According to this smart contract, if you send ETH to this pool, it will send you a certain amount of USDC tokens in return, and all of this will be handled automatically. This smart contract’s data can be seen on Uniswap or Etherscan.

This is how it should work in real life

In our example above, we showed how a smart contract can work in an offline context with real estate. Now, let’s look at how this should operate from the perspective of technology.

Suppose Bob wants to rent out his house to Alice. They write a smart contract that says “If Alice transfers $1k to Bob, she can move into the house next Monday.” Since the smart contract is written in an irreversible and immutable blockchain, no one can change these rules once they are agreed upon.

Using public keys, the blockchain confirms the identities of Alice and Bob. Once Alice sends the funds, the smart contract is activated, and Bob receives his money. Bob doesn’t have to remind Alice that she should pay, and Alice will know for sure that Bob won’t ask her to pay extra (and if he does, she’ll be able to prove with the public blockchain data that he is acting dishonestly). Transparency is the key advantage of smart contracts, besides the fact that both parties don’t have to pay fees to middlemen.

Smart contracts and blockchain-based DApps

One of the main Ethereum use cases today is decentralized applications — apps that look like any other ones but run on the blockchain via smart contracts. The top DApps today include decentralized exchanges where you can swap Ethereum-based tokens (Uniswap), borrowing and lending protocols (Aave, Compound), NFT marketplaces (OpenSea), and games (Illuvium, Sandbox).

Top Ethereum-based DApps according to DApp Radar

The critical difference of DApps compared to regular applications is that they run in a decentralized environment, not on centralized servers. Hence, they are not controlled by a single entity, and no party can arbitrarily change the rules upon which the app functions. Additionally, DApps allow users to own their tokens and game items, enabling them to execute irreversible transactions, ensuring greater control and involvement. All this is powered by smart contracts, and DApps remain their core use case to date.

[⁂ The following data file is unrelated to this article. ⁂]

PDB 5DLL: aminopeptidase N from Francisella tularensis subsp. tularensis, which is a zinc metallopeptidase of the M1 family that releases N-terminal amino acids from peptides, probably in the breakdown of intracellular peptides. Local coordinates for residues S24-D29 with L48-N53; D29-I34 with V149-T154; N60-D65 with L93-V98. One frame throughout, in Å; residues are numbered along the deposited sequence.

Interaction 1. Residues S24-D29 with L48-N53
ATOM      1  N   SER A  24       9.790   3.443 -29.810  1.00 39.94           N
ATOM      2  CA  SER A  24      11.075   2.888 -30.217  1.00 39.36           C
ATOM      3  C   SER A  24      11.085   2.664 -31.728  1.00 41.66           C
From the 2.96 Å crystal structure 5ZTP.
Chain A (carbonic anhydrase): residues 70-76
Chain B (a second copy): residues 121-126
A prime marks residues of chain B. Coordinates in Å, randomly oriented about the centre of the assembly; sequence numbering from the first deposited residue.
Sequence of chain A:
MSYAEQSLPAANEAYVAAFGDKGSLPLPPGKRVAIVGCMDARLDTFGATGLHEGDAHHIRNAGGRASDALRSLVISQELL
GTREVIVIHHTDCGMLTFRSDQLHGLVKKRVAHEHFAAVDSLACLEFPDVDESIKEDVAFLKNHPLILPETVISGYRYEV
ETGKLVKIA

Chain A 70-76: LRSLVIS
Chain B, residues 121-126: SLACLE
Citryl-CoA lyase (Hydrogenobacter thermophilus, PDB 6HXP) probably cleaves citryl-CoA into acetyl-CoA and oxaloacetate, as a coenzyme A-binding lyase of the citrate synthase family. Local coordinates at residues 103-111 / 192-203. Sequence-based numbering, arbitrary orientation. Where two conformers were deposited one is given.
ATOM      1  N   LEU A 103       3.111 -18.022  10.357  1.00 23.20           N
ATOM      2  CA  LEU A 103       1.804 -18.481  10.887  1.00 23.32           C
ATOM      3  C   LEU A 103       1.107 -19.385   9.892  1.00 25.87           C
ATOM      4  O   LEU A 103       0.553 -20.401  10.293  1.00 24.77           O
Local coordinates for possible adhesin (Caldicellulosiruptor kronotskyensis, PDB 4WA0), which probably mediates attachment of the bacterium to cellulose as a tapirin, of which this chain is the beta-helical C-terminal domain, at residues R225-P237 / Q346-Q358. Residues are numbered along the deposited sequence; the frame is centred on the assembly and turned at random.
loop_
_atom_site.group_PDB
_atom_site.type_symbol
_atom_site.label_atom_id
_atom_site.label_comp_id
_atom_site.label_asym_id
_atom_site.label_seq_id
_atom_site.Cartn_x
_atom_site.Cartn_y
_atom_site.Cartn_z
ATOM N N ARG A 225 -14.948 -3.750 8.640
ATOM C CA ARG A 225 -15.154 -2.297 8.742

Weaknesses of smart contracts

Smart contracts sound like the technology of the future that should be adopted right now, but there are a few drawbacks to be aware of.

First and foremost, smart contracts are known to be vulnerable. In 2020–2021, we’ve experienced a boom in decentralized finance with new protocols emerging every day. Each service is based on its own contract, but many of them were developed in a hurry and haven’t gone through an audit, which means there are critical vulnerabilities in some of the contracts that hackers use to compromise them and steal users’ funds.

Anyone can deploy a smart contract and attract millions of dollars — and such freedom is misused by many. Lack of regulation and rules make smart contracts some sort of today’s Wild West. The situation gets even trickier if we’re talking about technology used in the offline world — if an apartment is rented, you can control the money flow through the contract, but how do you ensure the keys are transferred and the apartment is in good condition? You won’t be able to settle case discrepancies in court until there is a legal framework for smart contracts.

The irreversibility of smart contract transactions is another potential risk. It’s good in terms of contract execution, but if funds are transferred by mistake, it will be harder than usual to return them.

Final word

A smart contract enables an intermediary-free, trustless value exchange between two or more parties: once the pre-set conditions are met by both parties, the deal is automatically executed without any human intervention. Today’s main use case of smart contracts is blockchain-based applications on Ethereum and other networks, but there is a potential to implement the technology in real life (for real estate, insurance, voting, and other domains). However, smart contracts remain vulnerable and poorly regulated, and these downsides need to be addressed so that this technology can be widely adopted.